What does she mean?
Among the solutions the two are exploring are biofuels for shipping and sustainable aviation fuels, but logistics efficiencies that have helped Formula E cut freight emissions by 23% between Seasons 5 and 8 of the championship.
The team has worked to localise race materials to reduce freight distances and allow for ocean shipping. “To simplify, you will have a set of materials that travel all across the Americas, you will have a another set of materials that travel in between Europe and the Middle East, and another that travel, let's say throughout Asia,” Pallé explains, adding that this was a recommendation made by DHL.
Supporting the adoption of electric vehicles globally
Electric equipment manufacturer ABB has been a primary commercial partner since 2018. Formula E is also supported by Allianz, Bosch, DHL and Chilean miner Antofagasta. Its latest season was watched live by a record 225 million viewers, though Pallé notes that its fans are quite different from those following Formula 1.
“They're probably all sports enthusiasts, but you have only a portion that is really into motorsport people. The rest are either tech-focused, curious about the technology around electric vehicles, or families focused on climate change. And you also have an interesting segment that is quite female-dominated and quite young, under 30. And those very much care about the potential social impact that the championship can create: they are inspired by our social mission,” she says.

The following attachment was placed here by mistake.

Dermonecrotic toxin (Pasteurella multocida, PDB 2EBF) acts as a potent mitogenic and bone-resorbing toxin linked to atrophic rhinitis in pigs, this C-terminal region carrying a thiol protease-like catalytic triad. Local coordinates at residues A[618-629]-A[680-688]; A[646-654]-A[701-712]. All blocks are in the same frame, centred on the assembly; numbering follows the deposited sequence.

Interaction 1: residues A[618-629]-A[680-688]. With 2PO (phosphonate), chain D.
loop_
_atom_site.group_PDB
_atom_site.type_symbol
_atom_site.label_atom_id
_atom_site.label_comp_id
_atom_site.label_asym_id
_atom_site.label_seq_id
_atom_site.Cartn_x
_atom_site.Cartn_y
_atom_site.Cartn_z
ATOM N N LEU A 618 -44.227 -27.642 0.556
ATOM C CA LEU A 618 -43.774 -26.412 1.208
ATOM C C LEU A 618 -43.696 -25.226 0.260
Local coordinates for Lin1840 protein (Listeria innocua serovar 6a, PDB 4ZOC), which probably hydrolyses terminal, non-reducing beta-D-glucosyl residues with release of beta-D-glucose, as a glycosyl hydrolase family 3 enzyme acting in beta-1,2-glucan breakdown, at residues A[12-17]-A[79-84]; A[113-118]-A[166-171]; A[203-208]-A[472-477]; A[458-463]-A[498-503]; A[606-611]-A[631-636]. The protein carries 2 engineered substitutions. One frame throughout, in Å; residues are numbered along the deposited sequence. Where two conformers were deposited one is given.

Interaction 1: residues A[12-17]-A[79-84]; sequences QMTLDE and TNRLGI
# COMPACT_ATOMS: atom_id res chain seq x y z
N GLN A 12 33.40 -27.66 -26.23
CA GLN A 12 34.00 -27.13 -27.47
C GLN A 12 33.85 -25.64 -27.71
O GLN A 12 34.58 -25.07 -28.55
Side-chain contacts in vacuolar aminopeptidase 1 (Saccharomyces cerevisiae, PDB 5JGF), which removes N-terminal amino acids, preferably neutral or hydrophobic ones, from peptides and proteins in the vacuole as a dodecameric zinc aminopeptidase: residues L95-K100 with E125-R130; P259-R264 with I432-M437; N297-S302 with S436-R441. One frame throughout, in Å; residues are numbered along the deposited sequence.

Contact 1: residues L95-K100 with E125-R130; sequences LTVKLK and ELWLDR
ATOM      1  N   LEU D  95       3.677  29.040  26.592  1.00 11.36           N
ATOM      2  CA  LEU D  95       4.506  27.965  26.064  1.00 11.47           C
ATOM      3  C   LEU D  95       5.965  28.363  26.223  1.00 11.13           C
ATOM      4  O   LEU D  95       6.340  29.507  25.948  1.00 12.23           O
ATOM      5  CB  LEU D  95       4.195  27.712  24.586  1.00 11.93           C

Aside from “doubling down” on its gender equality pillar, Pallé believes Formula E can play a crucial role in supporting the electrification of motorsports – and mobility in general: “We use the championship as a technological platform for EV manufacturers to learn and develop the technology, mostly around software, and transfer that back into the consumer vehicles that you and I are driving today.”
Her favourite example is Jaguar, which introduced a software update that improved battery life by 8% in its I-Pace SUVs – and that came directly from their learnings in Formula E races: “Not a small thing in the end,” says Pallé proudly.
She also views the championship as “a fantastic marketing platform to change perceptions around electric vehicles,” by proving use cases around speed and battery range. This is partly why most races take place on city streets, increasing visibility.
Pallé also works with the rest of the motorsport industry to encourage the implementation of more sustainable practices, and she feels strongly that heads of sustainability in all sectors should share challenges, as opposed to successes.
“If you’ve succeeded, it's nice. But if you share a challenge, maybe collectively, it's easier to solve the problem than on your own. So, it's a key part of the mission of the championship to make sure that we work closely and collaboratively with the entire sector.”